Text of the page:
Signs of burnout and the Road back to Recovery
By Cory Fagan
When was the last time you took a look in the mirror and said "I look tired and old!" The last 14 months of COVID and all the stresses associated can accumulate more than most people know. Signs of fatigue, poor sleep and a slower than normal recovery from exercise are common responses.
Outside of the pandemic fatigue, I have been working with Dr. Eleanor Stein for several years who specializes in in Chronic Fatigue Syndrome and Myalgic Encephalomyelitis (CF/ME). My role with Dr. Stein's group is to help with the diagnosis of potential CF/ME in patients who have been plagued with fatigue. We perform VO2 testing to confirm the severity of fatigue and how the patient compares with the normal active population. Most interesting is that the symptoms that potential CF/ME experience is similar to the COVID-19 fatigue that many people are complaining of today. I originally thought CF/ME patients were extreme cases and rare. However, with the stress of the pandemic, I can see how many normal healthy adults can slide into CF/ME type symptoms. Over the years, I have assessed former Rowers, Gymnasts and Rugby players who scored less than 50% of their former VO2’s within a span of 3-5 years. So, fatigue can creep up on those who were once considered very fit.
The mistake that many CF/ME patients make is that they think they can recover after a few months of rest. Just about all of the patients I have assessed have said it has taken years to recover back to a normal state and many have been unable to get back to 100%. This is where Dr. Stein’s group has put together a team of specialists to assist in recovery including psychiatrists, psychologists, exercise physiologists and audiologists. Extreme fatigue is not a matter of getting more rest and taking a month off. A wholistic approach must be taken into account otherwise the road to recovery is long.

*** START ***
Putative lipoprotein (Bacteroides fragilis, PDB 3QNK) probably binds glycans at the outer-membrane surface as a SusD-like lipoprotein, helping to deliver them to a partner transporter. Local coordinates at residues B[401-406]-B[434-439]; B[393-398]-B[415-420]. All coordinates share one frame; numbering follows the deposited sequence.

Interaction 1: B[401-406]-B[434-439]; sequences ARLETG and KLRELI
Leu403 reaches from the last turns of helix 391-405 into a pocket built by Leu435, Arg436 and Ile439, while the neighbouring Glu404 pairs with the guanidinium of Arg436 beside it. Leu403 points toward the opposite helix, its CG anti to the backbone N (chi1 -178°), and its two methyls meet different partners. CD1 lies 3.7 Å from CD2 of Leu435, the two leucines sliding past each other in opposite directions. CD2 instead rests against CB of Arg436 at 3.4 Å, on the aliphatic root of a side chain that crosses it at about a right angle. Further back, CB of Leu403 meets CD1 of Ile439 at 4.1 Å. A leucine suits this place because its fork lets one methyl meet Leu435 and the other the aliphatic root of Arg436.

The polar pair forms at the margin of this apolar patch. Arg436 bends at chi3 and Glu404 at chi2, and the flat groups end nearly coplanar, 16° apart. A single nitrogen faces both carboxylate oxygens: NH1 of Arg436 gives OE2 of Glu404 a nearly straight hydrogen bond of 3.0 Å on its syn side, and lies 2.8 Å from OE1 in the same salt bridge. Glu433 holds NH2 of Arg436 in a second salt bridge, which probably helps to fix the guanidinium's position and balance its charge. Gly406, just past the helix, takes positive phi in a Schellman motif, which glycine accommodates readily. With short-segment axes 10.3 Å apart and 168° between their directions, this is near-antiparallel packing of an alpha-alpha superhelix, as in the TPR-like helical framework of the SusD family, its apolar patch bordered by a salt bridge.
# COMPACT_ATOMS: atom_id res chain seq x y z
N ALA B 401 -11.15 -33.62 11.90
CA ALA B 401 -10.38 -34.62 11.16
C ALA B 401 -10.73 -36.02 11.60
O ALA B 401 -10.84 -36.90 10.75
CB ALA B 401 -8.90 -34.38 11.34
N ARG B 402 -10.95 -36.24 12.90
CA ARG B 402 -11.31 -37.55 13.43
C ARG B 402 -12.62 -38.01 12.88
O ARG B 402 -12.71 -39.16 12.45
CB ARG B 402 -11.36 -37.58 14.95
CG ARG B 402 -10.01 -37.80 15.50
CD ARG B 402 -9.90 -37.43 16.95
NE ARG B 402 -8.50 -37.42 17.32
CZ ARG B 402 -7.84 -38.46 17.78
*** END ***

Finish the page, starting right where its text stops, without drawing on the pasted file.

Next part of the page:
My advice to clients that were once active and energetic but now lethargic is to step back and make a plan. Consult some professionals. Build your exercise plan with aerobic intentions and do not go back to your “old ways.” Doing your weekly hard workouts will not get back into your old self. If anything, you will get worse. Exercise does not have to be painful or full of lactic acid. Training smart is developing a plan with a longer-term goal of recovery. Exercise is therapeutic and can be done without pain and the “burn.” If you are sensing that you are on the slide to fatigue, feel free to drop me a line to discuss further.